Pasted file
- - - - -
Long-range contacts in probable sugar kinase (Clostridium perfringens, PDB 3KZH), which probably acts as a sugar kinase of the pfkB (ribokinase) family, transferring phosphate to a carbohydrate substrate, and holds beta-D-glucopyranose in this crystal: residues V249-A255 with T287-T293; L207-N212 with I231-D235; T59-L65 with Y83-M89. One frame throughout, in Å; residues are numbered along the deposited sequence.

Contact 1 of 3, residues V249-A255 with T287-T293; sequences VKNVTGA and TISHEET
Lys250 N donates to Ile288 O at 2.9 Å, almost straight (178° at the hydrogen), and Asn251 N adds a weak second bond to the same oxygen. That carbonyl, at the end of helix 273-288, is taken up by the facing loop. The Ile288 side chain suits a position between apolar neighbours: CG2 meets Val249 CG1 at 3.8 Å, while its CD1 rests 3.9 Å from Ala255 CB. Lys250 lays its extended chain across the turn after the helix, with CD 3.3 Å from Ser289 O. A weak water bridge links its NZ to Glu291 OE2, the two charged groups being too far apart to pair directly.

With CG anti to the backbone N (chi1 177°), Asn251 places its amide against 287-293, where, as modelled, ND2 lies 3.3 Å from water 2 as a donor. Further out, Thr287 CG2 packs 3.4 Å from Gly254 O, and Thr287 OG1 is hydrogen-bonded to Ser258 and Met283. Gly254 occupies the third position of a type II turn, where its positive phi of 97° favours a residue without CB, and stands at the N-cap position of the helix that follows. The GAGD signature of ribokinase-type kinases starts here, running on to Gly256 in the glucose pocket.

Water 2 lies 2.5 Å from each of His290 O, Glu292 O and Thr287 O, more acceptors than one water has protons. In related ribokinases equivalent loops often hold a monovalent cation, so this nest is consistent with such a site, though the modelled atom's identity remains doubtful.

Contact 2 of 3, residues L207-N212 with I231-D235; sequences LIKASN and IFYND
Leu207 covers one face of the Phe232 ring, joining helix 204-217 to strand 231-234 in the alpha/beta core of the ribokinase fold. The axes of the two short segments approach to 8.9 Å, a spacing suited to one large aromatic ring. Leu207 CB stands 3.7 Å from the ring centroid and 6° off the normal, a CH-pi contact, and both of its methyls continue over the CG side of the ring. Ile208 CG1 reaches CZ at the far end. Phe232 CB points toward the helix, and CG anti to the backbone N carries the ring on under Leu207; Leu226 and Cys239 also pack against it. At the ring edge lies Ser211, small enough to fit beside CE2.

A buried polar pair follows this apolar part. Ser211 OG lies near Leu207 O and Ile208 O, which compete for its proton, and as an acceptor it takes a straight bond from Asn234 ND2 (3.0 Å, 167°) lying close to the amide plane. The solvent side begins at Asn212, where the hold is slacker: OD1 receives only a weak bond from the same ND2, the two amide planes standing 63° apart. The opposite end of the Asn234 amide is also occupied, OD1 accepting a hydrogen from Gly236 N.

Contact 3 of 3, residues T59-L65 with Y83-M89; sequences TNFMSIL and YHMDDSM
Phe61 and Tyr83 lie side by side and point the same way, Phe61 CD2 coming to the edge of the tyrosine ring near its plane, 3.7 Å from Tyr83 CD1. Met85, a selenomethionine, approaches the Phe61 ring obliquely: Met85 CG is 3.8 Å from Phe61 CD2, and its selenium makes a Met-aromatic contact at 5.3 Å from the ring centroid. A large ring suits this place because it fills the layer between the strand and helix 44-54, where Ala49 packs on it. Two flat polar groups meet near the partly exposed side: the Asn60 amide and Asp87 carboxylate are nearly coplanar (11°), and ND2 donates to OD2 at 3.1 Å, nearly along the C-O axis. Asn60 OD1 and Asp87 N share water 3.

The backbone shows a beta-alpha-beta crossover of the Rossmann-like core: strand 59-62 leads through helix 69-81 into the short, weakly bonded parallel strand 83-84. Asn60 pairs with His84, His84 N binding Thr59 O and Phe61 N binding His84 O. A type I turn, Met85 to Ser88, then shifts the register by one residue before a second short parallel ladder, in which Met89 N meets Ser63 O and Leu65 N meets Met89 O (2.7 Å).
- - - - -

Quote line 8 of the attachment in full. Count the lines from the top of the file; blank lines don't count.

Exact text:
A buried polar pair follows this apolar part. Ser211 OG lies near Leu207 O and Ile208 O, which compete for its proton, and as an acceptor it takes a straight bond from Asn234 ND2 (3.0 Å, 167°) lying close to the amide plane. The solvent side begins at Asn212, where the hold is slacker: OD1 receives only a weak bond from the same ND2, the two amide planes standing 63° apart. The opposite end of the Asn234 amide is also occupied, OD1 accepting a hydrogen from Gly236 N.